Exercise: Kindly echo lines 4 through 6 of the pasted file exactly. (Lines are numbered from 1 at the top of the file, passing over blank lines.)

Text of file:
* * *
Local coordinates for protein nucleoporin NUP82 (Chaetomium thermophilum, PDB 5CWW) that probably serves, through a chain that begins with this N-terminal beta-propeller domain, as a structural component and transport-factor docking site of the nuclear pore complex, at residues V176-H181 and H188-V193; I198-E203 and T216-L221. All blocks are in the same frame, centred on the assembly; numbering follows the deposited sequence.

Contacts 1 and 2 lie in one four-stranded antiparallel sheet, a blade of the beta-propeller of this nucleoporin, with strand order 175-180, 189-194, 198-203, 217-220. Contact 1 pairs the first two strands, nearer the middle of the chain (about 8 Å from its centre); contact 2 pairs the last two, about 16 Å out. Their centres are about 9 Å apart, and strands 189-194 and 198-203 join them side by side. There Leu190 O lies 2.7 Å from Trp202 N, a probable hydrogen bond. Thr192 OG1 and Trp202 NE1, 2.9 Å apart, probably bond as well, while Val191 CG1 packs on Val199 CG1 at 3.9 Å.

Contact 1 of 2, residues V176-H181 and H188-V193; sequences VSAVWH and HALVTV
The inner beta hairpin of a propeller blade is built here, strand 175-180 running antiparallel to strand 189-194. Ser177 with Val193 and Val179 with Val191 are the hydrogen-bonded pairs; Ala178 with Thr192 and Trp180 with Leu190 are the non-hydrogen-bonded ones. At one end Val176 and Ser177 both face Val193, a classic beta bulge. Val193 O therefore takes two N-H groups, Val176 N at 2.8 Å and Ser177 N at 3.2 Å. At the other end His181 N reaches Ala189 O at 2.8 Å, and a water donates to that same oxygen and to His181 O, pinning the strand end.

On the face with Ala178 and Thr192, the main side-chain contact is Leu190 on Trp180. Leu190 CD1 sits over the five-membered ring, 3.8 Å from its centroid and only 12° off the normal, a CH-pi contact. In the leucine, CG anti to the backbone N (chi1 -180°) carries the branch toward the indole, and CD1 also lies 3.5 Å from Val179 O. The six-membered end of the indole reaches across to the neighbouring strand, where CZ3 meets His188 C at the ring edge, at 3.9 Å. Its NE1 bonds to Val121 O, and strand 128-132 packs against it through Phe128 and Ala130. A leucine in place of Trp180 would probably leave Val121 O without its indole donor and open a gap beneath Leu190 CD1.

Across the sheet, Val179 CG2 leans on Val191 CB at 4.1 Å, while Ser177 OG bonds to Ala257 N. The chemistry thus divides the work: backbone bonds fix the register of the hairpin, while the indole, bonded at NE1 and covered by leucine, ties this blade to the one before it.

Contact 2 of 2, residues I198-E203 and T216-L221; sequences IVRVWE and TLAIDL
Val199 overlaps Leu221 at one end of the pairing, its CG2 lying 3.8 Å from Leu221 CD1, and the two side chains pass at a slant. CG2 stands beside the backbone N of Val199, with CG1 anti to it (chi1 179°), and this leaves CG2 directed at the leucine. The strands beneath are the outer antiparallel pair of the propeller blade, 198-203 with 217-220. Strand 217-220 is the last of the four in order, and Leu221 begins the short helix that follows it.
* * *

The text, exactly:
The inner beta hairpin of a propeller blade is built here, strand 175-180 running antiparallel to strand 189-194. Ser177 with Val193 and Val179 with Val191 are the hydrogen-bonded pairs; Ala178 with Thr192 and Trp180 with Leu190 are the non-hydrogen-bonded ones. At one end Val176 and Ser177 both face Val193, a classic beta bulge. Val193 O therefore takes two N-H groups, Val176 N at 2.8 Å and Ser177 N at 3.2 Å. At the other end His181 N reaches Ala189 O at 2.8 Å, and a water donates to that same oxygen and to His181 O, pinning the strand end.

On the face with Ala178 and Thr192, the main side-chain contact is Leu190 on Trp180. Leu190 CD1 sits over the five-membered ring, 3.8 Å from its centroid and only 12° off the normal, a CH-pi contact. In the leucine, CG anti to the backbone N (chi1 -180°) carries the branch toward the indole, and CD1 also lies 3.5 Å from Val179 O. The six-membered end of the indole reaches across to the neighbouring strand, where CZ3 meets His188 C at the ring edge, at 3.9 Å. Its NE1 bonds to Val121 O, and strand 128-132 packs against it through Phe128 and Ala130. A leucine in place of Trp180 would probably leave Val121 O without its indole donor and open a gap beneath Leu190 CD1.

Across the sheet, Val179 CG2 leans on Val191 CB at 4.1 Å, while Ser177 OG bonds to Ala257 N. The chemistry thus divides the work: backbone bonds fix the register of the hairpin, while the indole, bonded at NE1 and covered by leucine, ties this blade to the one before it.